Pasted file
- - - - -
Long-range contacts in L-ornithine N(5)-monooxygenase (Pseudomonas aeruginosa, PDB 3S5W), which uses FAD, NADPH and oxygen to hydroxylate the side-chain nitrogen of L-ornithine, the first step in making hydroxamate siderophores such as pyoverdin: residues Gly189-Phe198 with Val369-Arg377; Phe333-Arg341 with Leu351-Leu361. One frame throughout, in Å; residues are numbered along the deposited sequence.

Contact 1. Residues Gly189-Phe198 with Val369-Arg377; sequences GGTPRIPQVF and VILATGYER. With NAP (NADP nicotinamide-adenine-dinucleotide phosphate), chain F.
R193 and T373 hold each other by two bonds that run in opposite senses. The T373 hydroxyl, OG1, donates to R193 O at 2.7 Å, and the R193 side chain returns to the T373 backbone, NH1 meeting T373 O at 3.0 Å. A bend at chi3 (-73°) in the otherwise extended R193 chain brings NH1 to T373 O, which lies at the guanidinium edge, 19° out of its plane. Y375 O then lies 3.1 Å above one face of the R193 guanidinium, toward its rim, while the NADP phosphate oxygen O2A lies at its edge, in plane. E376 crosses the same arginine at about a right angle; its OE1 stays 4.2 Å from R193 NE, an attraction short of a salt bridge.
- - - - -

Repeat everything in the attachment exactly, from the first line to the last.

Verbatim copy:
Long-range contacts in L-ornithine N(5)-monooxygenase (Pseudomonas aeruginosa, PDB 3S5W), which uses FAD, NADPH and oxygen to hydroxylate the side-chain nitrogen of L-ornithine, the first step in making hydroxamate siderophores such as pyoverdin: residues Gly189-Phe198 with Val369-Arg377; Phe333-Arg341 with Leu351-Leu361. One frame throughout, in Å; residues are numbered along the deposited sequence.

Contact 1. Residues Gly189-Phe198 with Val369-Arg377; sequences GGTPRIPQVF and VILATGYER. With NAP (NADP nicotinamide-adenine-dinucleotide phosphate), chain F.
R193 and T373 hold each other by two bonds that run in opposite senses. The T373 hydroxyl, OG1, donates to R193 O at 2.7 Å, and the R193 side chain returns to the T373 backbone, NH1 meeting T373 O at 3.0 Å. A bend at chi3 (-73°) in the otherwise extended R193 chain brings NH1 to T373 O, which lies at the guanidinium edge, 19° out of its plane. Y375 O then lies 3.1 Å above one face of the R193 guanidinium, toward its rim, while the NADP phosphate oxygen O2A lies at its edge, in plane. E376 crosses the same arginine at about a right angle; its OE1 stays 4.2 Å from R193 NE, an attraction short of a salt bridge.